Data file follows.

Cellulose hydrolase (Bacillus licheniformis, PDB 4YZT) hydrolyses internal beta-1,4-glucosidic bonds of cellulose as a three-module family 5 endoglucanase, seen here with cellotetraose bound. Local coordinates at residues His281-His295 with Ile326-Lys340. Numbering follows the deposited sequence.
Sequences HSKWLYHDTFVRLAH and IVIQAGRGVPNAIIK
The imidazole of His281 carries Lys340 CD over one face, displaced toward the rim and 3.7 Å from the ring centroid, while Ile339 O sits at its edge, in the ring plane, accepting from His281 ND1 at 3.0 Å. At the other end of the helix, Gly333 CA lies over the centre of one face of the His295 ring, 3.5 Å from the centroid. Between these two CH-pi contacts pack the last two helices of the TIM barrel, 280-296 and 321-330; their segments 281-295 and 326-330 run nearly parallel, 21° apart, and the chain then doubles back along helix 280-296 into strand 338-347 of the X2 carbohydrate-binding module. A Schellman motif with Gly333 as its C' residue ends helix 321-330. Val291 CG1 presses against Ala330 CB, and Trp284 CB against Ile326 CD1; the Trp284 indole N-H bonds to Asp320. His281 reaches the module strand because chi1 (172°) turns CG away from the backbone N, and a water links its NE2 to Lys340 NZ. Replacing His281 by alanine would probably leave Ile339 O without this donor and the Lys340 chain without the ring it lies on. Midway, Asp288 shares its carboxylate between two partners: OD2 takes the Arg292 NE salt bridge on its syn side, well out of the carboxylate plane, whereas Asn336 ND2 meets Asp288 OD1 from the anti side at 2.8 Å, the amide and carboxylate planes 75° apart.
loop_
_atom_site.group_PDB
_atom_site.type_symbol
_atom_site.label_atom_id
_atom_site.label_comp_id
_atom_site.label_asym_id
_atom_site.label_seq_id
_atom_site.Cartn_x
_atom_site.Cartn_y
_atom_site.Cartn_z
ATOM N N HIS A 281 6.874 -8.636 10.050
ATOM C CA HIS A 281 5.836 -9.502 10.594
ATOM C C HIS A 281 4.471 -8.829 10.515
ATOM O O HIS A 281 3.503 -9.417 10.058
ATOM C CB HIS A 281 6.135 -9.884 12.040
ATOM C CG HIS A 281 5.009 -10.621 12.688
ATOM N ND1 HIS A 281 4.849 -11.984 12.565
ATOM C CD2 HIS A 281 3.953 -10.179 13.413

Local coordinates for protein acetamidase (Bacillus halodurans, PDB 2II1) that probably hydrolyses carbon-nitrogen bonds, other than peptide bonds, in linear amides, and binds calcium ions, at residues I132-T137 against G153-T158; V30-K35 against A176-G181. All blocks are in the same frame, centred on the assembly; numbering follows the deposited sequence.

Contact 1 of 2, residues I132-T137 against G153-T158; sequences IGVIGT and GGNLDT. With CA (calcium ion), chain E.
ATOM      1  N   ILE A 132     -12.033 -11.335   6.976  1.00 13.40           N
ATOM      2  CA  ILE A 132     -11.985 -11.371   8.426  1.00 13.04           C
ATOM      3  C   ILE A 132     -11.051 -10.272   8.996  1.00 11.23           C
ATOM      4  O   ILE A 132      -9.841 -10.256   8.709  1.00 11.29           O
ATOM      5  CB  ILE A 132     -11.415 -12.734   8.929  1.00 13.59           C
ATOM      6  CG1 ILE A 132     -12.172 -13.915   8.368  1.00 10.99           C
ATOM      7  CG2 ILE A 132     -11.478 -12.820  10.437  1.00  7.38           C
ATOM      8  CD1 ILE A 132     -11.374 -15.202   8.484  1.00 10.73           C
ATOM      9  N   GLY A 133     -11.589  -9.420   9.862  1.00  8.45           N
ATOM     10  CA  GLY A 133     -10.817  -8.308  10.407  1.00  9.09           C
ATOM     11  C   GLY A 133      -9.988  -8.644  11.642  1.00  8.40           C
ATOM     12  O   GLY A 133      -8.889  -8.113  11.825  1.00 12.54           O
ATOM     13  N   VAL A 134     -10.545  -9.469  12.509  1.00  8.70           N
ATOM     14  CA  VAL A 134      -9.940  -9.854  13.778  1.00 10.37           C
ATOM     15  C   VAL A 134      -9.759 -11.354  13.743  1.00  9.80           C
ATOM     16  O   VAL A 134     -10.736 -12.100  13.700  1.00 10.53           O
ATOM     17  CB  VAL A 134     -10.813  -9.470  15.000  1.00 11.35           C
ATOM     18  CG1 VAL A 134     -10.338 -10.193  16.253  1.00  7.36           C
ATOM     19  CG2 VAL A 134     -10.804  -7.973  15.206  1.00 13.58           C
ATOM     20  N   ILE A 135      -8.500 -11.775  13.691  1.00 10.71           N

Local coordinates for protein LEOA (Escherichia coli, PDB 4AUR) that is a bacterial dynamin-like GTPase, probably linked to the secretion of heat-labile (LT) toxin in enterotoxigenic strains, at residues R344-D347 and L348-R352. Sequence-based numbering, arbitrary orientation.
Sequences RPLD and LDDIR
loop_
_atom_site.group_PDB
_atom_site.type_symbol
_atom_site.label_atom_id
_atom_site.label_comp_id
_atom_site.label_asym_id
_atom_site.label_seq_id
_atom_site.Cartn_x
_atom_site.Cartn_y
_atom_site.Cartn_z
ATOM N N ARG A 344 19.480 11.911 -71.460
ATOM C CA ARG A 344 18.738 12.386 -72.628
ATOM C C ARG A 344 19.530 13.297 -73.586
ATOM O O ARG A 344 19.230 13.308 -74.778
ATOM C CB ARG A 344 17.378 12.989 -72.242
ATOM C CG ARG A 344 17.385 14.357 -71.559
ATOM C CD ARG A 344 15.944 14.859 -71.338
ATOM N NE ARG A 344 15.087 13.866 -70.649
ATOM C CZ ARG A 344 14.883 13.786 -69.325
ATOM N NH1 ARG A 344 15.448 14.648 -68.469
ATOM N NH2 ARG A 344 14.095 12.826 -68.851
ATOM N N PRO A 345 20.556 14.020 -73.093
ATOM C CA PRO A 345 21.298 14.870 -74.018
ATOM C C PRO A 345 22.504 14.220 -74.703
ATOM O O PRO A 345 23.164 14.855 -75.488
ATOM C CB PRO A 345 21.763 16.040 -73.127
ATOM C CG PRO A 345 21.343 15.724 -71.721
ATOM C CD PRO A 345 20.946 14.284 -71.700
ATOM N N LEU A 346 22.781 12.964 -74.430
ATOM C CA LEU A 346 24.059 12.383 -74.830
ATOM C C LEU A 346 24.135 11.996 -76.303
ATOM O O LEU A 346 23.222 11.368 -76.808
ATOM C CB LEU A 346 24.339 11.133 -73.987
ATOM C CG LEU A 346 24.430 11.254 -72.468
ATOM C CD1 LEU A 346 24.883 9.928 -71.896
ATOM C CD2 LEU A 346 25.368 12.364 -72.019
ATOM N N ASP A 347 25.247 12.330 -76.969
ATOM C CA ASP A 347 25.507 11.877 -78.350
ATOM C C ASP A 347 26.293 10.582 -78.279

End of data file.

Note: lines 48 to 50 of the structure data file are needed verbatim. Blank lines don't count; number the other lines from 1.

_atom_site.type_symbol
_atom_site.label_atom_id
_atom_site.label_comp_id